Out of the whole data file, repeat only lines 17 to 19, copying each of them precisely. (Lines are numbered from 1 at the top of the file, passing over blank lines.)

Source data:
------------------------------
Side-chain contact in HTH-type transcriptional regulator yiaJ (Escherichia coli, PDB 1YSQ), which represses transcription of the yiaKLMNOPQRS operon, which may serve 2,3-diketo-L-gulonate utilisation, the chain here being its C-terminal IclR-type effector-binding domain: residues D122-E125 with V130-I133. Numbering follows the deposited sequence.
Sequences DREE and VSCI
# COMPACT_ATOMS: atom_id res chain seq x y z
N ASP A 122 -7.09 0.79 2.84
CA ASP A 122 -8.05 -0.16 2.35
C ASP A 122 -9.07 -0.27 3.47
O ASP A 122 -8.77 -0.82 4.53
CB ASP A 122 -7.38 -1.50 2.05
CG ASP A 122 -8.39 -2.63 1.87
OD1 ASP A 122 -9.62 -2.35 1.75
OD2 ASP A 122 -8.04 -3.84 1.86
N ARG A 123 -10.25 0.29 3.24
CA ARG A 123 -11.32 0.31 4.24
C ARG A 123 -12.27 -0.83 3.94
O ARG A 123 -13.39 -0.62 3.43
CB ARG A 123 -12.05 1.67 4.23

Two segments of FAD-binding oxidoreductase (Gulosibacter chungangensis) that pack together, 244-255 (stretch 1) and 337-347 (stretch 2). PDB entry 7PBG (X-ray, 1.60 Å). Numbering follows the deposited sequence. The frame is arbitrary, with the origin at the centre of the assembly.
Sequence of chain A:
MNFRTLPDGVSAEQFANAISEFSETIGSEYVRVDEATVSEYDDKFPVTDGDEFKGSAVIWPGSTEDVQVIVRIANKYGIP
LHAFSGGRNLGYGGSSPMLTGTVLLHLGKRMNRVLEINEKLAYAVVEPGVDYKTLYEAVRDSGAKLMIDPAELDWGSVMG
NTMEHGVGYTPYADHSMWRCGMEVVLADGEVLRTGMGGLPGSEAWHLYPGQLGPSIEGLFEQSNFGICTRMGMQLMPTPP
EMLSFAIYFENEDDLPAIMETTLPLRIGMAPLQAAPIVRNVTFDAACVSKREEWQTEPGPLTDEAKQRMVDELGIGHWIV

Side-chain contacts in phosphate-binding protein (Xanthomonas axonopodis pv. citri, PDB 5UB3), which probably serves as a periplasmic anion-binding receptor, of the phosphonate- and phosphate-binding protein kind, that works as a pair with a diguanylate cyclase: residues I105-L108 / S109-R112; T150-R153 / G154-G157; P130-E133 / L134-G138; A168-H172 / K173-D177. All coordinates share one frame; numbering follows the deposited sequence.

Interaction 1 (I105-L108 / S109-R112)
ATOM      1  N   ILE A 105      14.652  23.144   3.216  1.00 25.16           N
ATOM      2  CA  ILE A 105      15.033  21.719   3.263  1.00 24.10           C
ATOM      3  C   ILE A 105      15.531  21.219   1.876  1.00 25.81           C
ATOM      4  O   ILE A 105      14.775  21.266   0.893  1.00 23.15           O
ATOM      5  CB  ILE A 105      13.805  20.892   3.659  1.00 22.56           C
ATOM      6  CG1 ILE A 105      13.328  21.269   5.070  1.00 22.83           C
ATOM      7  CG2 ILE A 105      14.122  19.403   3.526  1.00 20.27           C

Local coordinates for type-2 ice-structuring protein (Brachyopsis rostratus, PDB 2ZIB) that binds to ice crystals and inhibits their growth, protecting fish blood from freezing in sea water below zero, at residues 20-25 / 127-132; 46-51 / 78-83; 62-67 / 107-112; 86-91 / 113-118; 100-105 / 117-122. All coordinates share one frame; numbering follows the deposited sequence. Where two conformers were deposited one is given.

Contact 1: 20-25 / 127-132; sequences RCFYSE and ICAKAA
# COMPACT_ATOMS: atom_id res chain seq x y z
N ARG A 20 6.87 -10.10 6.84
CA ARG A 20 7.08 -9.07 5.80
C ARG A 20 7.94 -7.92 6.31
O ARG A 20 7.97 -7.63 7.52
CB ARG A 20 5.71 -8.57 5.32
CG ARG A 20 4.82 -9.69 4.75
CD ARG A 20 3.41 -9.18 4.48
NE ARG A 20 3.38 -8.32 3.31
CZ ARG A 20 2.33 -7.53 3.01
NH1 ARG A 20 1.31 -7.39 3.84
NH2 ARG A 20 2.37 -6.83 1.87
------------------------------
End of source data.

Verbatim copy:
Two segments of FAD-binding oxidoreductase (Gulosibacter chungangensis) that pack together, 244-255 (stretch 1) and 337-347 (stretch 2). PDB entry 7PBG (X-ray, 1.60 Å). Numbering follows the deposited sequence. The frame is arbitrary, with the origin at the centre of the assembly.
Sequence of chain A:
MNFRTLPDGVSAEQFANAISEFSETIGSEYVRVDEATVSEYDDKFPVTDGDEFKGSAVIWPGSTEDVQVIVRIANKYGIP